The Lasting Impacts of Coronavirus on the Fashion Industry

The pandemic has forced us to confront the current flaws in just about every aspect of society – including the fashion industry. This global 2.25 trillion-dollar industry now has the opportunity to respond sincerely and lead a revolution against...well, apparently everything they’ve been doing. While it might be a while till we can truly say “after” the pandemic, perhaps that chance is sooner than we think.  

 

Ecotextile.com, 2020

In our sobering situation, we’ve seen what we can live without, and frankly, that it’s a gift to be alive at all. Rather than live in fear, it’s important we keep those things that, no matter how trivial they may seem, add color to our lives. The feeling after lounging around in groutfits for a year is evidence that expression through fashion is a basic part of our identity—and we’ve been missing it big time. But like anything else, if we want to make it, we have to adapt. In light of all we’ve learned, here’s what that could look like for the clothing industry if we stick to our guns: 

 

  1. Sustainability and ethicality. Over the past year, we’ve realized who the real “essential workers” are and because of that, two major groups have been brought to center stage: scientists and marginalized people groups. It’s time to only support businesses that consult and listen to scientists, and protect our vulnerable workers when it comes to clothing manufacture. Whether you agree with “Cancel Culture” or not, it’s discussion has shown that people are willing to call out and ditch completely anything that goes against what’s right. It seems more people are starting to put their money where their mouth is because while we had already seen increased awareness toward sustainability, many businesses from farming to fashion saw up to a 90% increase in sales of their most ethically-marketed products since last March (Latham 2020). Coincidence? Probably not.

 

  1. Cost effectiveness. Now don’t get me wrong. With money-devouring monsters like healthcare, insurance, and student debt joined by shaky job availability and a need for hand sanitizer every time you touch a keypad at the grocery store, I know people are looking to save money—it’s hard to see a future where clothes are prioritized over these things. Plus, boring stuff aside, research suggests that 76% of consumers would rather spend money on experiences than material goods (Momentum Worldwide 2019). It’s an understatement to say we missed out on a lot of experiences last year, and while many are happy to be healthy, awareness of this hangs over all of us. No doubt, shoppers will be looking for options that afford both desires to live life and look good while they’re at it.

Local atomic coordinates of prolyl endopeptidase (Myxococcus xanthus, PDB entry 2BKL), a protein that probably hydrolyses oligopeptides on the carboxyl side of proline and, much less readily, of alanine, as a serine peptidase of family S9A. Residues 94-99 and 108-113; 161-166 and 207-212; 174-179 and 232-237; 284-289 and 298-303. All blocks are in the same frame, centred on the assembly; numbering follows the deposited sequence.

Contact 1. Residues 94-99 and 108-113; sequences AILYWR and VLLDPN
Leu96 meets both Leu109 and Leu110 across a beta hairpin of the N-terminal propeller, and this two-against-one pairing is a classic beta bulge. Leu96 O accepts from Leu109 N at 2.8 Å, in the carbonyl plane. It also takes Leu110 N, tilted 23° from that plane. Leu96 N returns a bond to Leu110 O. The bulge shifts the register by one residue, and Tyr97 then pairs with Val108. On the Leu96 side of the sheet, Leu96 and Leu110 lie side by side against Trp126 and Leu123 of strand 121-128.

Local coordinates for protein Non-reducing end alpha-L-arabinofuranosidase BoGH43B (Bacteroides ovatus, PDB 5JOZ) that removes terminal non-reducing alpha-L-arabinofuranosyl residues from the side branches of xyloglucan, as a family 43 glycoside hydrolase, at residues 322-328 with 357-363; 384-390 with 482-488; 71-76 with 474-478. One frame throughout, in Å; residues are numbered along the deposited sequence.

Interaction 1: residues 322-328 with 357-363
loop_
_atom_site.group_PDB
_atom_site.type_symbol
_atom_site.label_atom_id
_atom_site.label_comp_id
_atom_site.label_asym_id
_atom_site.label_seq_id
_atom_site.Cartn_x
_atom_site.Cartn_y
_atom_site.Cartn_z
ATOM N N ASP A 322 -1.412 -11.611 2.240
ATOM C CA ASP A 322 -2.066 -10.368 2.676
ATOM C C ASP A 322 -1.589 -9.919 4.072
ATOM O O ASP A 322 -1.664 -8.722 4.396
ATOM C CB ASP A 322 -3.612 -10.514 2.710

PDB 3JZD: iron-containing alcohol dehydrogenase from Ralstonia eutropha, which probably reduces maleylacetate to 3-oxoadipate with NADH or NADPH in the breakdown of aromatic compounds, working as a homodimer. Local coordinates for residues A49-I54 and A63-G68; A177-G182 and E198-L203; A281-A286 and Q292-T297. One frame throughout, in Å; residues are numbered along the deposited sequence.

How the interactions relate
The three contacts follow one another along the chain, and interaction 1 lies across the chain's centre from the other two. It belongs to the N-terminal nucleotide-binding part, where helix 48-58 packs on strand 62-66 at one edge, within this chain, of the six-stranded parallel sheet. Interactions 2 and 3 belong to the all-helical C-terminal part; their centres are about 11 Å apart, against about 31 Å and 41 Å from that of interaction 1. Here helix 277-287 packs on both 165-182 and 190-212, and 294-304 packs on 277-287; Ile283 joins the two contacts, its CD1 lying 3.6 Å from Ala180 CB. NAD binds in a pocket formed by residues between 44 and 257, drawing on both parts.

1. No more arbitrary rules! The idea of living a full life is valued more than ever, and (alongside moral responsibility, of course) that includes having fun and feeling good! Huge amounts of clothes from spring 2020 are piled up in storage that according to the traditional fashion industry mindset, would be “out of style” (McIntosh 2020). But there’s no need for the fashion calendar to tell people what to wear, when. We clearly have plenty of clothes—they just need to be available whenever we’re feeling it! Everyone’s tired of sweatpants (and sorry for hoping events would get canceled, okay?) and now there is no season or occasion we’re waiting for to wear clothes that reflect the inside. Life’s too short to not wear a (maybe even shorter) zebra print dress with a (faux) fur coat and some white knee high boots even if you’re just going to dinner with friends.

 

The fashion industry and shoppers have been trying to find the all-important balance between morality and style for some time. The Coronavirus has put that effort on super-speed by revealing what needs to go: wasted money, wasted time, exclusivity, lies, injustice. We decidedly have some things that should stay too: authenticity, inclusivity, contactless interactions (ahem, shopping online), and respect for the earth who seems to have said, “I’ve just about had enough of you guys.” It looks hopeful that people are listening and applying what we’ve learned to make real change across the board—maybe we’ve finally realized that at the end of the day, we are all in this thing together.

 

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